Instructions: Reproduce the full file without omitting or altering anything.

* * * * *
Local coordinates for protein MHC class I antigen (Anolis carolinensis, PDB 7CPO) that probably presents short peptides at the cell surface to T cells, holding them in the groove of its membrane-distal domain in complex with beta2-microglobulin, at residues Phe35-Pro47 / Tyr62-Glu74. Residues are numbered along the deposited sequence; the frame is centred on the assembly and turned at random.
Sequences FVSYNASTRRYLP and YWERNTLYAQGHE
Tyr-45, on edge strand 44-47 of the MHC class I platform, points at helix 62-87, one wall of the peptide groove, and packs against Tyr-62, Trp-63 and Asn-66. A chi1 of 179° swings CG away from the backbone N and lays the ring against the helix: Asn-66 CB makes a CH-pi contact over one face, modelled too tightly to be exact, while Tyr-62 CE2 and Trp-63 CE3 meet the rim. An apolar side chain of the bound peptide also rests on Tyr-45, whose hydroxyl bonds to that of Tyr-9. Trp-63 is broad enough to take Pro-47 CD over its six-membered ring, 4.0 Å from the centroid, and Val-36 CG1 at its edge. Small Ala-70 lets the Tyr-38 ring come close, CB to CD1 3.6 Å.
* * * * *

Local coordinates for protein MHC class I antigen (Anolis carolinensis, PDB 7CPO) that probably presents short peptides at the cell surface to T cells, holding them in the groove of its membrane-distal domain in complex with beta2-microglobulin, at residues Phe35-Pro47 / Tyr62-Glu74. Residues are numbered along the deposited sequence; the frame is centred on the assembly and turned at random.
Sequences FVSYNASTRRYLP and YWERNTLYAQGHE
Tyr-45, on edge strand 44-47 of the MHC class I platform, points at helix 62-87, one wall of the peptide groove, and packs against Tyr-62, Trp-63 and Asn-66. A chi1 of 179° swings CG away from the backbone N and lays the ring against the helix: Asn-66 CB makes a CH-pi contact over one face, modelled too tightly to be exact, while Tyr-62 CE2 and Trp-63 CE3 meet the rim. An apolar side chain of the bound peptide also rests on Tyr-45, whose hydroxyl bonds to that of Tyr-9. Trp-63 is broad enough to take Pro-47 CD over its six-membered ring, 4.0 Å from the centroid, and Val-36 CG1 at its edge. Small Ala-70 lets the Tyr-38 ring come close, CB to CD1 3.6 Å.